PAX ROMANA (
Latin for the "") was the long period of relative
peacefulness and minimal expansion by the Roman military force
experienced by the
Roman Empire after the end of the Final War of the
Roman Republic and before the beginning of the Crisis of the Third
Century . During this time, the Roman empire reached its peak land
mass area and its population grew up to 70 million people. Since it
was established by
Augustus , it is sometimes called PAX AUGUSTA. Its
span was approximately 206 years (27 BC to AD 180), from the time of
Augustus becoming emperor to the death of Emperor
Marcus Aurelius .
* 1 Overview
* 2 Analogous peaces
* 2.1 In fiction
* 3 References
* 4 External links
Fresco of a relaxed seated woman from
Stabiae , 1st century AD
Pax Romana is said to have been a "miracle " because prior to it
there had never been peace for so many centuries in a given period of
Walter Goffart wrote: "The volume of the Cambridge
Ancient History for the years A.D. 70–192 is called 'The Imperial
Peace', but peace is not what one finds in its pages". Arthur M.
Eckstein writes that the period must be seen in contrast to the much
more frequent warfare in the
Roman Republic in the 4th and 3rd
centuries BC. Eckstein also notes that the incipient Pax Romana
appeared during the Republic, and that its temporal span varied with
geographical region as well: "Although the standard textbook dates for
the Pax Romana, the famous “Roman Peace” in the Mediterranean ,
are 31 BC to AD 250, the fact is that the Roman Peace was emerging in
large regions of the Mediterranean at a much earlier date: Sicily
after 210 ; peninsular Italy after 200 ; the
Po Valley after 190 ;
most of Spain after 133 ;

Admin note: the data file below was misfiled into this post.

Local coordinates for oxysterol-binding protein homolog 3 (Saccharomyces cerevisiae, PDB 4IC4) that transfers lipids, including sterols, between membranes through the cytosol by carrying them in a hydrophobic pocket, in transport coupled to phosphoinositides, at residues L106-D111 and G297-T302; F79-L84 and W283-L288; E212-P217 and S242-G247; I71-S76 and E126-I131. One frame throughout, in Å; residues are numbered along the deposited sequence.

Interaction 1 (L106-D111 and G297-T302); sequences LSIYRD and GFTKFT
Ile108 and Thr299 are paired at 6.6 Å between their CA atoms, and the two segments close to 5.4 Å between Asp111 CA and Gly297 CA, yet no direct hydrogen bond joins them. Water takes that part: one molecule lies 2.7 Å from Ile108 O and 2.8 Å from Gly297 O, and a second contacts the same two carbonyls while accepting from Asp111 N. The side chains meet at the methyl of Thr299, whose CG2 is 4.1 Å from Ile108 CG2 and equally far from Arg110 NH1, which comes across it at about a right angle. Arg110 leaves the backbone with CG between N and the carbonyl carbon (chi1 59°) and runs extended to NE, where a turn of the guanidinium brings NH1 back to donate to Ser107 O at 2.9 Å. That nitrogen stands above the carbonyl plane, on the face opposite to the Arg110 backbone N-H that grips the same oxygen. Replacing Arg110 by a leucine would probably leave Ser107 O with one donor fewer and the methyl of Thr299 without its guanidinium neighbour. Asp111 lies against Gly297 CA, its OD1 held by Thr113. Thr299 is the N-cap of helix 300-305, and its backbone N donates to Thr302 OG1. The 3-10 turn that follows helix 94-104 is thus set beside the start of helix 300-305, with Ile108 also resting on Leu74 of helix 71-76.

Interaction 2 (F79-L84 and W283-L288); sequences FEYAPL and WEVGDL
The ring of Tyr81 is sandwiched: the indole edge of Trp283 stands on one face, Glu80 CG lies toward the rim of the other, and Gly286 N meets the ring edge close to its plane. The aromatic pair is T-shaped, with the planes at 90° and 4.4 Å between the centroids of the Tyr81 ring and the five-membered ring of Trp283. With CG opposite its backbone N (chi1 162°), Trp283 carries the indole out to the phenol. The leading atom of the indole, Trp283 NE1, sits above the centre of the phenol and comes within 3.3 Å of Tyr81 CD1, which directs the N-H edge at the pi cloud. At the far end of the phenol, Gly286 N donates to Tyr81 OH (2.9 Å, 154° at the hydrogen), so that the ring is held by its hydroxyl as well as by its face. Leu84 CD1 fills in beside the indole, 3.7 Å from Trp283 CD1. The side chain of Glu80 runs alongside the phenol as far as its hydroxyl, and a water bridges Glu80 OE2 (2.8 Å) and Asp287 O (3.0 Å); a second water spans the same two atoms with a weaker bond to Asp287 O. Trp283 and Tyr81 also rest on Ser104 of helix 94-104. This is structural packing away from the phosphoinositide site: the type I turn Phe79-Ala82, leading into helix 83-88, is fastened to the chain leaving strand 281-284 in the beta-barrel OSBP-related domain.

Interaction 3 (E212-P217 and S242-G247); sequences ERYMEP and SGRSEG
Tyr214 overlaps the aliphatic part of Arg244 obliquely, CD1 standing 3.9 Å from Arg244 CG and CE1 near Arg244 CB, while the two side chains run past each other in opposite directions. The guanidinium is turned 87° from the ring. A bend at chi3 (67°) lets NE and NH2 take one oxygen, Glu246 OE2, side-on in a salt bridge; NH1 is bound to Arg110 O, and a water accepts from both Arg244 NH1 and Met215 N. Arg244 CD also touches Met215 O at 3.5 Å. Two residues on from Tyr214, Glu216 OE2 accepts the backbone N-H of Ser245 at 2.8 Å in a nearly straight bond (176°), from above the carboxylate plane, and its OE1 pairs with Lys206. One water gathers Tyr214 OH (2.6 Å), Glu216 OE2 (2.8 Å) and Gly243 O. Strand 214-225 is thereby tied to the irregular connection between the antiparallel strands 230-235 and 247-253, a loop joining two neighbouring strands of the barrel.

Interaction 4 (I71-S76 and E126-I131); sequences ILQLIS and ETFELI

North Africa after 100 ; and for ever longer
stretches of time in the Greek East ."
The first known record of the term
Pax Romana appears in a writing by
Seneca the Younger in 55 AD. The concept was highly influential, and
the subject of theories and attempts to copy it in subsequent ages.
Arnaldo Momigliano noted that "
Pax Romana is a simple formula for
propaganda , but a difficult subject for research ." In fact, the
"Pax Romana" was broken by the
First Jewish–Roman War , the Kitos
War (also in Judea, 115–117), the Bar Kokhba Revolt (also known as
the Third Jewish–Roman War), the
Roman–Parthian War of 58–63
Roman–Parthian War of 58–63 ,
Trajan's Roman–Parthian War of 113, the Dacian Wars , various
battles with Germanic tribes, including the Teutoburg Forest , and
Boudica 's war in Britain in AD 60 or 61.
Pax Romana began when Octavian (Augustus) defeated Mark Antony
Cleopatra in the
Battle of Actium
Battle of Actium on 2 September 31 BC and became
the Roman emperor. He became princeps , or first citizen. Lacking a
good precedent of successful one-man rule,
Augustus created a junta of
the greatest military magnates and stood as the front man. By binding
together these leading magnates in a coalition, he eliminated the
prospect of civil war . The
Pax Romana was not immediate, despite the
end of the civil wars, because fighting continued in
Hispania and in
Alps . Nevertheless,
Augustus closed the
Gates of Janus (a
ceremony indicating that
Rome was at peace) three times, first in 29